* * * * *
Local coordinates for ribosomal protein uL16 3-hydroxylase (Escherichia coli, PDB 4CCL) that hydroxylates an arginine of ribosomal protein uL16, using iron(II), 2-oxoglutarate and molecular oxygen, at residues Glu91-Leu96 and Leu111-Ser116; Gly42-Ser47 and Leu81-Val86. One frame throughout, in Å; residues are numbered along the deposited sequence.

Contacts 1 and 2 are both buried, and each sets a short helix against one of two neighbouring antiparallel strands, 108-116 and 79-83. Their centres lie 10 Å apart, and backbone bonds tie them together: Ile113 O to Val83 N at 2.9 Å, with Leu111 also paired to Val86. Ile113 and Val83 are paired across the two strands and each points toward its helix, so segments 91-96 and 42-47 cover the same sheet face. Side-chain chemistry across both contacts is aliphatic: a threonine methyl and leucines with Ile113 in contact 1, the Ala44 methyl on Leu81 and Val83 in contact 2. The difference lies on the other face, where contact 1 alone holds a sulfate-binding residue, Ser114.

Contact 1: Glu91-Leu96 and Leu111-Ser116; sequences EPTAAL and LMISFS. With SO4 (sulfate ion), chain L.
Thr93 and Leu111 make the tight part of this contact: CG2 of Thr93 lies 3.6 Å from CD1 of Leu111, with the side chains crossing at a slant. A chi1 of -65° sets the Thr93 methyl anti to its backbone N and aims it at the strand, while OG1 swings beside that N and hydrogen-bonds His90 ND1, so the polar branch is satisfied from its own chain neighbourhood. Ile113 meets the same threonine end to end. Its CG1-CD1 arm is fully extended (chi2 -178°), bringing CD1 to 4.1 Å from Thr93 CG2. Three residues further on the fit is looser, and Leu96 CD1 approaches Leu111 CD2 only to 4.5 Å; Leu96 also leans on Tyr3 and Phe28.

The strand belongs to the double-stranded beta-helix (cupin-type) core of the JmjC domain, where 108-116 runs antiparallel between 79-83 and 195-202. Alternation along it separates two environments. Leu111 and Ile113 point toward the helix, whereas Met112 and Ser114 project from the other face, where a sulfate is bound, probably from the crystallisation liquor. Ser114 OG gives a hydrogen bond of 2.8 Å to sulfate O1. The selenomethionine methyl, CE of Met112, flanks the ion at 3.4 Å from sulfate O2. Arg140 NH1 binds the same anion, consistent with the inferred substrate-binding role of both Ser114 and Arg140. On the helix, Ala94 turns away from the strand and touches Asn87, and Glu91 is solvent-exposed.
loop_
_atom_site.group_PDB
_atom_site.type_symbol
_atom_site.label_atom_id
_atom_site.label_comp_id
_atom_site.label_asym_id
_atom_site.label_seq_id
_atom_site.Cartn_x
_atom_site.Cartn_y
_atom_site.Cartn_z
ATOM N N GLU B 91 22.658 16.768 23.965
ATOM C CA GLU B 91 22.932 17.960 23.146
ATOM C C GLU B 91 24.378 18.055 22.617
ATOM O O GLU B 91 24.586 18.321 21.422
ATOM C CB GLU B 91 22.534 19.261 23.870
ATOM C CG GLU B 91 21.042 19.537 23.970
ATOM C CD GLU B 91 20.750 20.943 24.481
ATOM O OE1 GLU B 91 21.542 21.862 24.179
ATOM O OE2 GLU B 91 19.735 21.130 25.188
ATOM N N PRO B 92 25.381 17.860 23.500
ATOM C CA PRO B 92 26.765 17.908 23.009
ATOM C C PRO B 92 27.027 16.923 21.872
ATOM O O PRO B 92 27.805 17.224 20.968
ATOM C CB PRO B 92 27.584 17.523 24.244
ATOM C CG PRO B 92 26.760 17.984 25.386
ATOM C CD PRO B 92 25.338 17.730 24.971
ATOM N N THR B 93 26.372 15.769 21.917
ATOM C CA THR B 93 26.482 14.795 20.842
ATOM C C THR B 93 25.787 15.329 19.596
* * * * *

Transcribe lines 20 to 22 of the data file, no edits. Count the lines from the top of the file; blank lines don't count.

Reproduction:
ATOM C CB GLU B 91 22.534 19.261 23.870
ATOM C CG GLU B 91 21.042 19.537 23.970
ATOM C CD GLU B 91 20.750 20.943 24.481